• Allow Paid Time for Training

One of the top things that motivate talented people is opportunities to learn. You can help your outsourcing partner retain the people on your team, as well as make your team sharper, by allowing them to be trained on billable time. You can negotiate in your contract how many training hours per year, and what type of trainings will be billable, so it doesn’t go too far.

  • Continue to Engage Management

The management of the firm are your partners in managing your team. Engage them early and often, not just when there’s a problem. Share both positive and negative feedback. If there are problem team members, let them early so they can plan interventions – don’t wait until you need to have him swapped out. If you have high performers, let the management know so he can be properly acknowledged.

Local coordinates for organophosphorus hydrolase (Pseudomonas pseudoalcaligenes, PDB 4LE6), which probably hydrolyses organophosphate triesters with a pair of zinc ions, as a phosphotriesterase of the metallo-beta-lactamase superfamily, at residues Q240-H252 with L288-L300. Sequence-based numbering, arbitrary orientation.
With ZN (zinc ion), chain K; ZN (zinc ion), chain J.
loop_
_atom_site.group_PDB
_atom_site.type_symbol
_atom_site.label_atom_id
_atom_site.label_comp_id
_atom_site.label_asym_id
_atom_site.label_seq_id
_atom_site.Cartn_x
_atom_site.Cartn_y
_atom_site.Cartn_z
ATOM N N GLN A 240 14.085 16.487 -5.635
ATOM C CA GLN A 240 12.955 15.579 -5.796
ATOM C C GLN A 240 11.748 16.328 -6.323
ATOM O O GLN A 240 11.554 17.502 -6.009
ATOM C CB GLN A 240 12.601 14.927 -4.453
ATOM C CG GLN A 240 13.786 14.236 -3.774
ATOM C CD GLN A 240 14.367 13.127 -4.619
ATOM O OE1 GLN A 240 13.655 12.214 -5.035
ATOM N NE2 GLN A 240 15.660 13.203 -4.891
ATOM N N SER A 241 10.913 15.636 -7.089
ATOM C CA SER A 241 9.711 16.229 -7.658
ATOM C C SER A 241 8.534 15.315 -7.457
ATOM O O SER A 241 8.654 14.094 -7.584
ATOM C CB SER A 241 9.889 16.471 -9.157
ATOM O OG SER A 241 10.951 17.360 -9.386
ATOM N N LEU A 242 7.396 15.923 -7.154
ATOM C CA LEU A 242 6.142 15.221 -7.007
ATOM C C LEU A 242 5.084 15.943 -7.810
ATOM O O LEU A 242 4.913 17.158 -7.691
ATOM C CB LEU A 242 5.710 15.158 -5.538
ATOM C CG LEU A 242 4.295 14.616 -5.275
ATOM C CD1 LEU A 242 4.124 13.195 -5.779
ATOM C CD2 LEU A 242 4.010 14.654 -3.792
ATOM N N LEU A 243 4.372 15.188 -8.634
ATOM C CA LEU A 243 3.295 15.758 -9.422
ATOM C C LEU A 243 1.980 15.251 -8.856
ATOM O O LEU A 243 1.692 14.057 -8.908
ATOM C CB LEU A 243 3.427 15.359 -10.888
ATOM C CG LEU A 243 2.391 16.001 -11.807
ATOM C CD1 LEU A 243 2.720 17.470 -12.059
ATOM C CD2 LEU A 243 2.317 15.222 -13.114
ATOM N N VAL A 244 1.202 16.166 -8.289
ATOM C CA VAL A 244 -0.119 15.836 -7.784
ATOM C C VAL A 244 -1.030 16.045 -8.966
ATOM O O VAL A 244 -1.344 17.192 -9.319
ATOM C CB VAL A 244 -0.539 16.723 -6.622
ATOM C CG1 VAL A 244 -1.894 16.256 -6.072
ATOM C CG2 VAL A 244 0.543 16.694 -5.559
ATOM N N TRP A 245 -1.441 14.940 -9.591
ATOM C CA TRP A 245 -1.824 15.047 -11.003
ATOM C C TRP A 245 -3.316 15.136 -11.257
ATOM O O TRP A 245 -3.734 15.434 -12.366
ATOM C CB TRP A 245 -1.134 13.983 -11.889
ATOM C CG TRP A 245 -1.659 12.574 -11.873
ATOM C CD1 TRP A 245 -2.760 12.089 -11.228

Give the management advanced warning of team composition changes, either up or down. If you need to scale up, you need to give them time to recruit, train, or at least earmark certain people for transfer to your team. If you need to scale down or change people, don’t give them a problem of what to do with people on the bench – give them an opportunity to plan where to reassign these people before you release them from your team.

Step 5: Allowing for Growth

The two people who enter into a marriage don’t just stay the same people. They continue to grow as individuals, such as growth in their careers and career ambitions. This often puts a strain in a marriage, but as long as the core values of the couple remain intact, each person in the couple needs to adjust and support the growth of the other.

  • Promotions